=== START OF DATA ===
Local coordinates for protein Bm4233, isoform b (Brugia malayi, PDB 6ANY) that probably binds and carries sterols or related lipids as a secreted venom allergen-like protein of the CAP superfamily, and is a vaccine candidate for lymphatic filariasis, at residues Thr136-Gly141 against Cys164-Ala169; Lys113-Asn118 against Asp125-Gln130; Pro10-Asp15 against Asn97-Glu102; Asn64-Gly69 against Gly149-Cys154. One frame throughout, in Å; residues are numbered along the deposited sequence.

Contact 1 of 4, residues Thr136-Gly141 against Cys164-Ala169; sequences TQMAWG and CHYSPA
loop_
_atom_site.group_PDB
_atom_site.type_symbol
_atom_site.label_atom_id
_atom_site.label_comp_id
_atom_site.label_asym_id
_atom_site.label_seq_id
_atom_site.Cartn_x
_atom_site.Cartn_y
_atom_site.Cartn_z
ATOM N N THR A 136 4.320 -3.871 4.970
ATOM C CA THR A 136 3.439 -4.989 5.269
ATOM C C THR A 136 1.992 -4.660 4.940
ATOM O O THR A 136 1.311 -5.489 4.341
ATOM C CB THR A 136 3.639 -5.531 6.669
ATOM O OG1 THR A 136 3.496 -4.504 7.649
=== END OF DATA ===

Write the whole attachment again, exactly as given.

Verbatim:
Local coordinates for protein Bm4233, isoform b (Brugia malayi, PDB 6ANY) that probably binds and carries sterols or related lipids as a secreted venom allergen-like protein of the CAP superfamily, and is a vaccine candidate for lymphatic filariasis, at residues Thr136-Gly141 against Cys164-Ala169; Lys113-Asn118 against Asp125-Gln130; Pro10-Asp15 against Asn97-Glu102; Asn64-Gly69 against Gly149-Cys154. One frame throughout, in Å; residues are numbered along the deposited sequence.

Contact 1 of 4, residues Thr136-Gly141 against Cys164-Ala169; sequences TQMAWG and CHYSPA
loop_
_atom_site.group_PDB
_atom_site.type_symbol
_atom_site.label_atom_id
_atom_site.label_comp_id
_atom_site.label_asym_id
_atom_site.label_seq_id
_atom_site.Cartn_x
_atom_site.Cartn_y
_atom_site.Cartn_z
ATOM N N THR A 136 4.320 -3.871 4.970
ATOM C CA THR A 136 3.439 -4.989 5.269
ATOM C C THR A 136 1.992 -4.660 4.940
ATOM O O THR A 136 1.311 -5.489 4.341
ATOM C CB THR A 136 3.639 -5.531 6.669
ATOM O OG1 THR A 136 3.496 -4.504 7.649